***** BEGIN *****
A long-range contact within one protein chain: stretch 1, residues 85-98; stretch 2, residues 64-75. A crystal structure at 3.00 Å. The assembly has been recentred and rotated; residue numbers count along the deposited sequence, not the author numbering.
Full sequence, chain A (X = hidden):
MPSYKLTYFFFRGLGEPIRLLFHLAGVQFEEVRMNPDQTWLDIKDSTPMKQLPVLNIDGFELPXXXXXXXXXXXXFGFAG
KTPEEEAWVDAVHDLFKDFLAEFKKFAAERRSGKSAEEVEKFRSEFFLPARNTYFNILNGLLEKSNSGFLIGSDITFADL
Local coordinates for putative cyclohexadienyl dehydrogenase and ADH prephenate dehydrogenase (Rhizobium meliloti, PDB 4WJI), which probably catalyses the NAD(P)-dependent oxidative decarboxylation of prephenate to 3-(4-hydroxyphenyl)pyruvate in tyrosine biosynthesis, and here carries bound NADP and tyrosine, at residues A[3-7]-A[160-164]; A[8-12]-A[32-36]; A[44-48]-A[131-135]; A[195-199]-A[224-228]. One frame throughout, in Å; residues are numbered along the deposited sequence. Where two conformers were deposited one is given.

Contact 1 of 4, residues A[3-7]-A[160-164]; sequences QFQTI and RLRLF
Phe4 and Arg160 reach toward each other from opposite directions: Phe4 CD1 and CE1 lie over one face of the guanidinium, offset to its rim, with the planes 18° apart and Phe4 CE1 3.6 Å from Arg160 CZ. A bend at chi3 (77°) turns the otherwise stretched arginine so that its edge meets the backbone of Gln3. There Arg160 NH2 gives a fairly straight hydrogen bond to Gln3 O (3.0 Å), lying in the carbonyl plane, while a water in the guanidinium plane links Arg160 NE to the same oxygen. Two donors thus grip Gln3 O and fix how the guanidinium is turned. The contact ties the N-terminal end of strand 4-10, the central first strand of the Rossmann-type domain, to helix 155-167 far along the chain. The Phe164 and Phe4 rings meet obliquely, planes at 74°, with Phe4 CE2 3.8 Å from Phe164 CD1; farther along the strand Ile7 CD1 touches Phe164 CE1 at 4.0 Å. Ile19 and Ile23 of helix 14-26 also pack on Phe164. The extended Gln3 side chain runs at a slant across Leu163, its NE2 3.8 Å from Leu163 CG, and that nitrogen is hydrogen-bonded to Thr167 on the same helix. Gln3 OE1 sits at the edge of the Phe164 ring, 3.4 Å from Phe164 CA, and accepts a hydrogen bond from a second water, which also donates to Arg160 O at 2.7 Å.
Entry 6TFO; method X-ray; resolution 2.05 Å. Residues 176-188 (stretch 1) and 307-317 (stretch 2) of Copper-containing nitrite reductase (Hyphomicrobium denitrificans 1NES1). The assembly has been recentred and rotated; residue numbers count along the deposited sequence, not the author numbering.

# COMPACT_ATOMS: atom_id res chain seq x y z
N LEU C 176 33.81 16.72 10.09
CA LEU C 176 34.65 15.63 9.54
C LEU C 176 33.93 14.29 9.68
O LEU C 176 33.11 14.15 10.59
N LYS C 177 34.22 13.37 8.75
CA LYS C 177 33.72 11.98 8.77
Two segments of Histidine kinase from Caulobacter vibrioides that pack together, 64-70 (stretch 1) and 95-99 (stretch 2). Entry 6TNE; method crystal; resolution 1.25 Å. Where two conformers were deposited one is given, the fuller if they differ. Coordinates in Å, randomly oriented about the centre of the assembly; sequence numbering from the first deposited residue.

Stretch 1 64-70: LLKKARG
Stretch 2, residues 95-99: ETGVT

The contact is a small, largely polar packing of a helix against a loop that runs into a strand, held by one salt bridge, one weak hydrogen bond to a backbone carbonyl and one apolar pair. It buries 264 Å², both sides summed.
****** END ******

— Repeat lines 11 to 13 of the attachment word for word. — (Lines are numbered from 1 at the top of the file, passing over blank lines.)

CA LEU C 176 34.65 15.63 9.54
C LEU C 176 33.93 14.29 9.68
O LEU C 176 33.11 14.15 10.59